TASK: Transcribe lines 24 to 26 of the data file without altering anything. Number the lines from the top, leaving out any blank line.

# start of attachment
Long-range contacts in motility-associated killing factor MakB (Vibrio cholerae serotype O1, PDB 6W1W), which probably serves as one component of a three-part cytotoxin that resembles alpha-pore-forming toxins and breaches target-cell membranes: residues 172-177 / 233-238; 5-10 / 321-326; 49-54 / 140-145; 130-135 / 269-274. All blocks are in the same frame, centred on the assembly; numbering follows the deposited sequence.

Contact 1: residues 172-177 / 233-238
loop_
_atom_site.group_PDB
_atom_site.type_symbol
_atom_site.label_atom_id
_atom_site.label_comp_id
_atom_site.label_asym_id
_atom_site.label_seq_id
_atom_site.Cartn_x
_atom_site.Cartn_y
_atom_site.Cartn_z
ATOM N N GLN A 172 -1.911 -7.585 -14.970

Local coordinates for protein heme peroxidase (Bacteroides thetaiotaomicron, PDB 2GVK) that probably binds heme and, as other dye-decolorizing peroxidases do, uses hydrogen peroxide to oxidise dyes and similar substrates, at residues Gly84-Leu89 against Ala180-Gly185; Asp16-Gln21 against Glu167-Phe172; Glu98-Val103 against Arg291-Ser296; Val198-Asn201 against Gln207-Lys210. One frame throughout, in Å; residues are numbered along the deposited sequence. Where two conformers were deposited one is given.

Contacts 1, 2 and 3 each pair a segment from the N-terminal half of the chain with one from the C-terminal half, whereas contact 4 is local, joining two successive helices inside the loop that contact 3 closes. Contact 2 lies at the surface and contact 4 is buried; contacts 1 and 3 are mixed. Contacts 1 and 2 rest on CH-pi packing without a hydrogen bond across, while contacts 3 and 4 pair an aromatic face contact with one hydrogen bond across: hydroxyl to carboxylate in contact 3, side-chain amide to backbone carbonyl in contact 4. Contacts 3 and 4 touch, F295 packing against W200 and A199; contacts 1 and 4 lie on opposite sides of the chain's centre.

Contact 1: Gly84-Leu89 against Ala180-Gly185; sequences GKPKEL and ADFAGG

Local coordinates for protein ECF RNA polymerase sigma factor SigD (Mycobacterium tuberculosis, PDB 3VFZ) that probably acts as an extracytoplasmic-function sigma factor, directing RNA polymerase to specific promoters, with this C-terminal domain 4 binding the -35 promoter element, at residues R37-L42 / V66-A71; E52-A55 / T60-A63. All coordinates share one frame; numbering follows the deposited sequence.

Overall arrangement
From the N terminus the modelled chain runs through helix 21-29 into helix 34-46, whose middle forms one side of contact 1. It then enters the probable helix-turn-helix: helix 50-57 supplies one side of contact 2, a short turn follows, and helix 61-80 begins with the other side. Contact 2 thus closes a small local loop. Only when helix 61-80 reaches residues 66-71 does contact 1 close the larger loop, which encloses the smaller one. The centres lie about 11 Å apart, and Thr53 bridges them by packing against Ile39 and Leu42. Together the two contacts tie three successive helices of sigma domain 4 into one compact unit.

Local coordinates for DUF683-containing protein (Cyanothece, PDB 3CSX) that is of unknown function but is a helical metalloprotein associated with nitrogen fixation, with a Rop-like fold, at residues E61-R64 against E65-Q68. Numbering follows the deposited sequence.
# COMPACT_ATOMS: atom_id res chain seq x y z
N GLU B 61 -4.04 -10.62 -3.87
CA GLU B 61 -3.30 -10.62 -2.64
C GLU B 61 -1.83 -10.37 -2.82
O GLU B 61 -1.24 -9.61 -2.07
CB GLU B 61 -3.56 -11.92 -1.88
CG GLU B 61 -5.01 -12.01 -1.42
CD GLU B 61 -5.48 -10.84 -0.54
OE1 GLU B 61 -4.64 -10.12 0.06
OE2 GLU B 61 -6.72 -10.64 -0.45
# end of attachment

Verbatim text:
C GLU B 61 -1.83 -10.37 -2.82
O GLU B 61 -1.24 -9.61 -2.07
CB GLU B 61 -3.56 -11.92 -1.88